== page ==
Fred Booth

Years involved in industry: 70

Category: Pioneer


  • Life Membership Australian Studmasters Association
  • Cranbourne GRC Committee Member 11 years (8 years President)
  • Victoria’s leading studmaster 50 years

Born on June 22, 1914, Fred Booth, the son of a miner, was given his first greyhound when he was five years old. It was back in the coursing days when the miners and their greyhounds would board the train at Wonthaggi to race at Dalyston. He even had a couple of greyhounds while operating the Astor Cafe in Wonthaggi during the late 1940s and early 1950s.

Booth became a greyhound industry jack-of-all-trades, and a champion for the sport’s ‘battlers’. “He held a bookmaker’s licence for more than 50 years, that was his living,” said his son, Les of Cranbourne. “I was ‘on the bag’ and he would often tell me, ‘I’m keeping you in a job’. “But all he really wanted to do was help the greyhound man. He didn’t care what it cost him.”

A foundation committee member of Cranbourne Greyhound Racing Club, Booth spent many hours with stalwarts such as Jack Biddington, Rupert Lee and Colin McCaskill in successfully obtaining a racing licence for the club in the mid-1970s. He was a Cranbourne GRC committee member for 11 years, including eight years as President. “He would always say, ‘when I think I’ve got the club heading in the right direction, I’ll slip out the back door’. And that’s exactly what he did!” Les said.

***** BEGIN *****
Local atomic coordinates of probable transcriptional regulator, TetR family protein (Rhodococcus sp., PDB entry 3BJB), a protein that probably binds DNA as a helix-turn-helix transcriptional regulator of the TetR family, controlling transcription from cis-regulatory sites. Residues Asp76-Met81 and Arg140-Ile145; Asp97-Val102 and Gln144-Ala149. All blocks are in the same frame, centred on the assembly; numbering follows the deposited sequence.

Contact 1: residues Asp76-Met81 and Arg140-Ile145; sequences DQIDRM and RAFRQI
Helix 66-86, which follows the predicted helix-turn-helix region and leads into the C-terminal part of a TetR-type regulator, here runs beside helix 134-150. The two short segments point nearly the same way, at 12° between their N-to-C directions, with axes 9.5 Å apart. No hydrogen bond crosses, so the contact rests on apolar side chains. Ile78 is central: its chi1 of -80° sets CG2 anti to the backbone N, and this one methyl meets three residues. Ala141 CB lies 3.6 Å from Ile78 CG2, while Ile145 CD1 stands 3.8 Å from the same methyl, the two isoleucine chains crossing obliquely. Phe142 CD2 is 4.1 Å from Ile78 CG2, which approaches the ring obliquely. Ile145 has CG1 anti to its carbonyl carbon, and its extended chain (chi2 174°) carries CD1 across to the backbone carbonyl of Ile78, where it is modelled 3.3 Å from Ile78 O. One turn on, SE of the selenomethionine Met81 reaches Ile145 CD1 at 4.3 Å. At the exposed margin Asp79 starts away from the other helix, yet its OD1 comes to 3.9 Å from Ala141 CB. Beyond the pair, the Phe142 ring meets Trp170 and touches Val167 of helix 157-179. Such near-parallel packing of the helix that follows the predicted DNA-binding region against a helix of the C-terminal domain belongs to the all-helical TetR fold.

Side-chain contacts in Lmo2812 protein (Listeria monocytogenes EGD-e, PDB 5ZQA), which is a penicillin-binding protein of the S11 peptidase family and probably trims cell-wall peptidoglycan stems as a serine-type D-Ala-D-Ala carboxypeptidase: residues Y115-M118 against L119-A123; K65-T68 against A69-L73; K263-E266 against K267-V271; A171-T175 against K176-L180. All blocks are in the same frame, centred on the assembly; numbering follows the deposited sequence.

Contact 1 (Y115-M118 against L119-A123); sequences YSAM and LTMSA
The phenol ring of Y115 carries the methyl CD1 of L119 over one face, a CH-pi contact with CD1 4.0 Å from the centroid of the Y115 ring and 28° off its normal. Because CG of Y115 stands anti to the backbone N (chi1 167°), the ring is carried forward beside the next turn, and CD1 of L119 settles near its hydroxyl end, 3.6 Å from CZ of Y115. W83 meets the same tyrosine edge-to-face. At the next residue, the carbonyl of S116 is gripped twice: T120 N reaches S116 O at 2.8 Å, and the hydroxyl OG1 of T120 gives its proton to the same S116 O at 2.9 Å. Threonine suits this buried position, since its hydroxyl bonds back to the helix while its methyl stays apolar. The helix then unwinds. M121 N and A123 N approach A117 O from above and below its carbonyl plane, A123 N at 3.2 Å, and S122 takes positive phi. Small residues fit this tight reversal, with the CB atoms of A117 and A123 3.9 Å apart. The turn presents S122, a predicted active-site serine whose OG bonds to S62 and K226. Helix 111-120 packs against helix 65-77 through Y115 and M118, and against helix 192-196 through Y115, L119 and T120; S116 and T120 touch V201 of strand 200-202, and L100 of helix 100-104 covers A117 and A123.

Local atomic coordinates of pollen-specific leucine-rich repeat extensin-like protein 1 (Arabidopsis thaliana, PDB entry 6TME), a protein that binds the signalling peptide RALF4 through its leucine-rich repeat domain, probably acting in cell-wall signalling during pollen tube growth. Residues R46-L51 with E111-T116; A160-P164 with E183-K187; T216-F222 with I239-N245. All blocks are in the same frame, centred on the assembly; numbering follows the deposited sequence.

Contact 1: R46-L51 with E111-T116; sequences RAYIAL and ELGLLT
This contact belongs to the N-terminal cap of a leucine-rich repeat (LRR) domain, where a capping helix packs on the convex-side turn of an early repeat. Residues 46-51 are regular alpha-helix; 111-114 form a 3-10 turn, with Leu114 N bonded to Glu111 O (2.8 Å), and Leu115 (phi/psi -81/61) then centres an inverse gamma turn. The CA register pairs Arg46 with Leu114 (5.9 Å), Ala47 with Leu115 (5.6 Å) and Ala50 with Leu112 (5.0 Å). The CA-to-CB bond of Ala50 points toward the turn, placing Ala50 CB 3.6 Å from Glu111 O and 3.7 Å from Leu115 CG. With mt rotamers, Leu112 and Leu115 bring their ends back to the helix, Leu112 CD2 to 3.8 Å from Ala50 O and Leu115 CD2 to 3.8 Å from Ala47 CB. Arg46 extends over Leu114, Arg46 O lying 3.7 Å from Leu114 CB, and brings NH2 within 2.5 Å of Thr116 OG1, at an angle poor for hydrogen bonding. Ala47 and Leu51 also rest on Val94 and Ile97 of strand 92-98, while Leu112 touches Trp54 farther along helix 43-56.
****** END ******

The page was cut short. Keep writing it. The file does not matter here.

Residing at Cranbourne for most of his life, Booth was considered the doyen of Victorian studmasters – and a perfectionist with sires – for around 50 years. “Venetian Court sent him on the journey as a studmaster. He just kept producing – sprinters, stayers and hurdlers,” Les said. “They weren’t all top grade dams that Venetian Court bred with, but dad made sure he got as many as he could. He was top sire for three years, and it was normally a race between him and Worthing.”Venetian Court was 13 when he died and I had never seen dad so upset, it broke him.”

Booth also was the studmaster of Black Diro, Half Your Luck, Roman Copy, Prince Of All and Dynamic Dean. “He assisted other studmasters including Bill Bray (Malawi and Roy Trease), Brian Barnsley (Malawi’s Prince), Bob Douglas (Dashing Eagle) and Des Moodie (Bonjase),” Les said. “I vividly recall Bill Bray saying, ‘I’ve got to get your father out of hospital’ so that his sire could serve a brood matron that had been booked into him.”

Fred Booth passed away on October 9, 1996, aged 82. However, his induction into the Victorian greyhound racing Hall of Fame has Les excited and emotional. “I’m very proud of dad’s years of service he gave to the sport. I’m proud that I’ve had a dad so committed to greyhound racing.”